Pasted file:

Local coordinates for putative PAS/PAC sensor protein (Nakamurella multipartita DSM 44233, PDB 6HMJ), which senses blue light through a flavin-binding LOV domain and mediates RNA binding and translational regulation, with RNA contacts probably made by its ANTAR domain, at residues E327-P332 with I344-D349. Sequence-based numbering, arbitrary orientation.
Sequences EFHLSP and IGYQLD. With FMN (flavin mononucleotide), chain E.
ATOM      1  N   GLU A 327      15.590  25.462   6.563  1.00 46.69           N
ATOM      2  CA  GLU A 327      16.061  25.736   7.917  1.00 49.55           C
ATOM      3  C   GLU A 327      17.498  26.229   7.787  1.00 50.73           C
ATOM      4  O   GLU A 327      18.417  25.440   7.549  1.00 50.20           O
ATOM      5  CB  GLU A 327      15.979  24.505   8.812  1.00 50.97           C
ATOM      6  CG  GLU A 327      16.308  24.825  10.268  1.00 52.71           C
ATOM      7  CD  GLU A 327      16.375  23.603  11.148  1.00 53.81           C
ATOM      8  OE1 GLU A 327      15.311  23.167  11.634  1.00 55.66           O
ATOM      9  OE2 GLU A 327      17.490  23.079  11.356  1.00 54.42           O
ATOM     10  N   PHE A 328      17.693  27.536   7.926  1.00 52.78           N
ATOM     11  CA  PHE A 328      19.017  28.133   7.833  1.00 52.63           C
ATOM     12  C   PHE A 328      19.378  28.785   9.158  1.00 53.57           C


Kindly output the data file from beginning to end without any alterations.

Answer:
Local coordinates for putative PAS/PAC sensor protein (Nakamurella multipartita DSM 44233, PDB 6HMJ), which senses blue light through a flavin-binding LOV domain and mediates RNA binding and translational regulation, with RNA contacts probably made by its ANTAR domain, at residues E327-P332 with I344-D349. Sequence-based numbering, arbitrary orientation.
Sequences EFHLSP and IGYQLD. With FMN (flavin mononucleotide), chain E.
ATOM      1  N   GLU A 327      15.590  25.462   6.563  1.00 46.69           N
ATOM      2  CA  GLU A 327      16.061  25.736   7.917  1.00 49.55           C
ATOM      3  C   GLU A 327      17.498  26.229   7.787  1.00 50.73           C
ATOM      4  O   GLU A 327      18.417  25.440   7.549  1.00 50.20           O
ATOM      5  CB  GLU A 327      15.979  24.505   8.812  1.00 50.97           C
ATOM      6  CG  GLU A 327      16.308  24.825  10.268  1.00 52.71           C
ATOM      7  CD  GLU A 327      16.375  23.603  11.148  1.00 53.81           C
ATOM      8  OE1 GLU A 327      15.311  23.167  11.634  1.00 55.66           O
ATOM      9  OE2 GLU A 327      17.490  23.079  11.356  1.00 54.42           O
ATOM     10  N   PHE A 328      17.693  27.536   7.926  1.00 52.78           N
ATOM     11  CA  PHE A 328      19.017  28.133   7.833  1.00 52.63           C
ATOM     12  C   PHE A 328      19.378  28.785   9.158  1.00 53.57           C